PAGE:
In the Indiana measles outbreak, 71 percent of the children who contracted measles were home-schooled. Experts agree that anecdotal evidence suggests that families who home-school tend to have nontraditional health care beliefs and are less interested in conventional medicine.
The outbreak could have been worse. The majority of residents in this community had been immunized against measles, so an epidemic was prevented. Also, the New England Journal report noted that swift action among local, state and federal agencies helped contain the disease.
The decision not to vaccinate affects not only the individual family but puts everyone in a community at risk for contracting a disease, doctors said.
Even if vaccinated, if a person has an immune system-suppressed condition -- like cancer, HIV or organ transplantation -- he or she is at risk of catching an infectious disease that is potentially deadly.
Pastor Del Broersma of the Upper Room Christian Fellowship in West Lafayette, said the outbreak had a tremendous impact on the Indiana community.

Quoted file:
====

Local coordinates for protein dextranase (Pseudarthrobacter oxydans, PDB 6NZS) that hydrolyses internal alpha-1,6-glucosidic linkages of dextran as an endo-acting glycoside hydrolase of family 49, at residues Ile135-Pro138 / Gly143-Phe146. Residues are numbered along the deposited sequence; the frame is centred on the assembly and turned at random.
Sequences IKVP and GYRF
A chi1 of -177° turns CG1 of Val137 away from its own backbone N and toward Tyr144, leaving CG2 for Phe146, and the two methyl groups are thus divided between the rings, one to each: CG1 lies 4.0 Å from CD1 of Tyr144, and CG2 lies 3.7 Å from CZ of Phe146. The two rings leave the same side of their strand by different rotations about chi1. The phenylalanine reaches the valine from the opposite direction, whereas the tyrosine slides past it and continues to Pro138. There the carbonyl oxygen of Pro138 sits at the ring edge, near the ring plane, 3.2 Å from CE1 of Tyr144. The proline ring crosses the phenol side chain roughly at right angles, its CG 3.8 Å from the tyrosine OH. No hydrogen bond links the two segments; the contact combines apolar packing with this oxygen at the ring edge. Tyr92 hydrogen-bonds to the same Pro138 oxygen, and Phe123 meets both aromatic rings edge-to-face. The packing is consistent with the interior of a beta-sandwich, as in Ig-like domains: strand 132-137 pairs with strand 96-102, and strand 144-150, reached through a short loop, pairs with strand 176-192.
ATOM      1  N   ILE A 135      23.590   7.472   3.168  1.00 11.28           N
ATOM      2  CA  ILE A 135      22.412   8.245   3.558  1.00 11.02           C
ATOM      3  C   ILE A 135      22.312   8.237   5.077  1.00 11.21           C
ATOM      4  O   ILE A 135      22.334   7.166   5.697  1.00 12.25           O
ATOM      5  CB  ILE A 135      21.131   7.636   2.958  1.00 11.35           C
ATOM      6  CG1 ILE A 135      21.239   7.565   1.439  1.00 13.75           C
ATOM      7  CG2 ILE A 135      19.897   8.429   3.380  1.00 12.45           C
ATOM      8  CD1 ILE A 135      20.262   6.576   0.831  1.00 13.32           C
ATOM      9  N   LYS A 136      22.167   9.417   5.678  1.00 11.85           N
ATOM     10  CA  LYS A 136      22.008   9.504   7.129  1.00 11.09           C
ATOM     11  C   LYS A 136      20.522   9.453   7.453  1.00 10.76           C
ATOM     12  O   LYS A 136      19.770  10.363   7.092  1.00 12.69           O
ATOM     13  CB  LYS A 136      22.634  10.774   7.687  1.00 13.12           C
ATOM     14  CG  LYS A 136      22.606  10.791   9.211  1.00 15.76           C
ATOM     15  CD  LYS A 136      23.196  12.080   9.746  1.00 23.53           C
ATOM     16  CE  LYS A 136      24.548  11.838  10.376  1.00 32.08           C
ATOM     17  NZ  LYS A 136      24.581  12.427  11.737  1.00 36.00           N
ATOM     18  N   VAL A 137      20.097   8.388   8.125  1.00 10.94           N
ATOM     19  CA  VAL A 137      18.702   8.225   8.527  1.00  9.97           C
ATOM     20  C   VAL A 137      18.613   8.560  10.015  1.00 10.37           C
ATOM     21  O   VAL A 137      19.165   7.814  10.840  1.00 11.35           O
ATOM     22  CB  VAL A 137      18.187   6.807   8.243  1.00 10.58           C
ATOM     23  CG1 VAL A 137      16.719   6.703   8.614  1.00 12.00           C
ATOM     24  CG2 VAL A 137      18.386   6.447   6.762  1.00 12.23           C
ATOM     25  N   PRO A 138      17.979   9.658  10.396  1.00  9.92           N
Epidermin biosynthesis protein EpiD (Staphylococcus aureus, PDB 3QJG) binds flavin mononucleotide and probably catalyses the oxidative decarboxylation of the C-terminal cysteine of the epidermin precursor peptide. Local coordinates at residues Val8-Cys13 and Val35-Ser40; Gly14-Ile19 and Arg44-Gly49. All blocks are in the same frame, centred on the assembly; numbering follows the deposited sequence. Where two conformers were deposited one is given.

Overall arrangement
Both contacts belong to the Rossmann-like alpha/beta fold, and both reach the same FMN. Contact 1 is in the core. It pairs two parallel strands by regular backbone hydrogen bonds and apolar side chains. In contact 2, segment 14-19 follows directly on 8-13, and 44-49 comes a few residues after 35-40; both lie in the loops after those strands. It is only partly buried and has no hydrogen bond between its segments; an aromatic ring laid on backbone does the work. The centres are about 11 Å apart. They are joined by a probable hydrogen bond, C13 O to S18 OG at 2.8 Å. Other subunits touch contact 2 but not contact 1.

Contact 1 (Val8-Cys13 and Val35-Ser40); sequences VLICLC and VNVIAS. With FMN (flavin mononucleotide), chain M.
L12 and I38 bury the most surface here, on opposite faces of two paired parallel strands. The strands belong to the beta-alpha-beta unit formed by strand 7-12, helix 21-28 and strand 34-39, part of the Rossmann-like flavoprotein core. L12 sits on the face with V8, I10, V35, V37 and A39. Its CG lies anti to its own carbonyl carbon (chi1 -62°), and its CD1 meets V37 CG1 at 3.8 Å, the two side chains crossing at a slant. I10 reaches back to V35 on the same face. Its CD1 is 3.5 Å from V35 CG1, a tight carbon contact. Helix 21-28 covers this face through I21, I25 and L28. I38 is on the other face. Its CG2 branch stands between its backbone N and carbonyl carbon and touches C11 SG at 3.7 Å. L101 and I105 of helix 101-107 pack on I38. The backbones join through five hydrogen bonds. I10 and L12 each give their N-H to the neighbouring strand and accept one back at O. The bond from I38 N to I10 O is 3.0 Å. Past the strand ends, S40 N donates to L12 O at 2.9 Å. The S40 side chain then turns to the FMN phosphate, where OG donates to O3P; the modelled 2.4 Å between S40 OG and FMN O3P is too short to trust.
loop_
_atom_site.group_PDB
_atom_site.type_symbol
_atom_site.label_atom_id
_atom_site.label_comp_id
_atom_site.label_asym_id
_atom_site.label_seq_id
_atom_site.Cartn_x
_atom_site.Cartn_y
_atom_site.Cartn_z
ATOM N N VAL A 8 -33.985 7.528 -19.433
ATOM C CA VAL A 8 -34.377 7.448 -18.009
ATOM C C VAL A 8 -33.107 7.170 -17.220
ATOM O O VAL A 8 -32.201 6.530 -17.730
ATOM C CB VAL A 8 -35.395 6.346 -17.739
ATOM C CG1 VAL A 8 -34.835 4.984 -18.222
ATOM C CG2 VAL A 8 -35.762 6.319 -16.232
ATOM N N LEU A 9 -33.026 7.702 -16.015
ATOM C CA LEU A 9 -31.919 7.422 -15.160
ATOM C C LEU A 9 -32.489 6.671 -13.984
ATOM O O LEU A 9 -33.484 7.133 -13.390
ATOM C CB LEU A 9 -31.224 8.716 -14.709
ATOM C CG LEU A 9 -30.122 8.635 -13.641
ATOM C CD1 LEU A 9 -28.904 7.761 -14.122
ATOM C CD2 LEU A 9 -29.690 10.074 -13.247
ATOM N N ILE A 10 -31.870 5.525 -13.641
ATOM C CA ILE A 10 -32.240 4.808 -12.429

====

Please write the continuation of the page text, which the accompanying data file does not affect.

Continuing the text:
People who had small children who had not been immunized were asked to not come to church. Sunday school and the meal after services were suspended for three weeks.
"We asked those families who had the measles to honor a self-imposed quarantine at the suggestion of the health department," he said.
After the outbreak, many families decided to immunize their children, while other families remained unconvinced about the low risk of autism, Broersma said, noting it was not church policy to withhold immunizations.
The only adult in the community to contract measles, Scott Schneider, 46, didn't know he hadn't been vaccinated.
"They don't call these childhood diseases for nothing. It'll take your life," he said. "I was totally out of commission for three months."
Vaccines have dramatically improved the health of the world, but only smallpox has been eradicated -- measles, polio, mumps and rubella still pop up from time to time, said Dr. Samuel L. Katz, chairman emeritus of pediatrics at Duke University and one of the inventors of the measles vaccine.